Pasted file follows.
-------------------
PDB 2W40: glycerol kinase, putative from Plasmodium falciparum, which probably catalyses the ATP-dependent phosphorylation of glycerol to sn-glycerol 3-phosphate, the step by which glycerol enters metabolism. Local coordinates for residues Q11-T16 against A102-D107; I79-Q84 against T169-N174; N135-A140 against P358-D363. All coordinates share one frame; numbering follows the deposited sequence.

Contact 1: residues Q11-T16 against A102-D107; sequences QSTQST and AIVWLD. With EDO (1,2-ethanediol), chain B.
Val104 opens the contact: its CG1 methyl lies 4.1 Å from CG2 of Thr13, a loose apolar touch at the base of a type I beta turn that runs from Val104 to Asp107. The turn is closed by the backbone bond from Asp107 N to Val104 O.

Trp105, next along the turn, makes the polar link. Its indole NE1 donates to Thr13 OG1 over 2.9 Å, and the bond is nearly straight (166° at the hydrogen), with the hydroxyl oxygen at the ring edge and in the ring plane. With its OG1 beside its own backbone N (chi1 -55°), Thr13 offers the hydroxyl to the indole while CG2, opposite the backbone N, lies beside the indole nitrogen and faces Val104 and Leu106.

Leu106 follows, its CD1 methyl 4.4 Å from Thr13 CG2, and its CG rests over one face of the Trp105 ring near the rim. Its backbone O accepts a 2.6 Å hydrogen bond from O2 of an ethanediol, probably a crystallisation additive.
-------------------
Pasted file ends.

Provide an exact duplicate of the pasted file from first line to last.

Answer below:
PDB 2W40: glycerol kinase, putative from Plasmodium falciparum, which probably catalyses the ATP-dependent phosphorylation of glycerol to sn-glycerol 3-phosphate, the step by which glycerol enters metabolism. Local coordinates for residues Q11-T16 against A102-D107; I79-Q84 against T169-N174; N135-A140 against P358-D363. All coordinates share one frame; numbering follows the deposited sequence.

Contact 1: residues Q11-T16 against A102-D107; sequences QSTQST and AIVWLD. With EDO (1,2-ethanediol), chain B.
Val104 opens the contact: its CG1 methyl lies 4.1 Å from CG2 of Thr13, a loose apolar touch at the base of a type I beta turn that runs from Val104 to Asp107. The turn is closed by the backbone bond from Asp107 N to Val104 O.

Trp105, next along the turn, makes the polar link. Its indole NE1 donates to Thr13 OG1 over 2.9 Å, and the bond is nearly straight (166° at the hydrogen), with the hydroxyl oxygen at the ring edge and in the ring plane. With its OG1 beside its own backbone N (chi1 -55°), Thr13 offers the hydroxyl to the indole while CG2, opposite the backbone N, lies beside the indole nitrogen and faces Val104 and Leu106.

Leu106 follows, its CD1 methyl 4.4 Å from Thr13 CG2, and its CG rests over one face of the Trp105 ring near the rim. Its backbone O accepts a 2.6 Å hydrogen bond from O2 of an ethanediol, probably a crystallisation additive.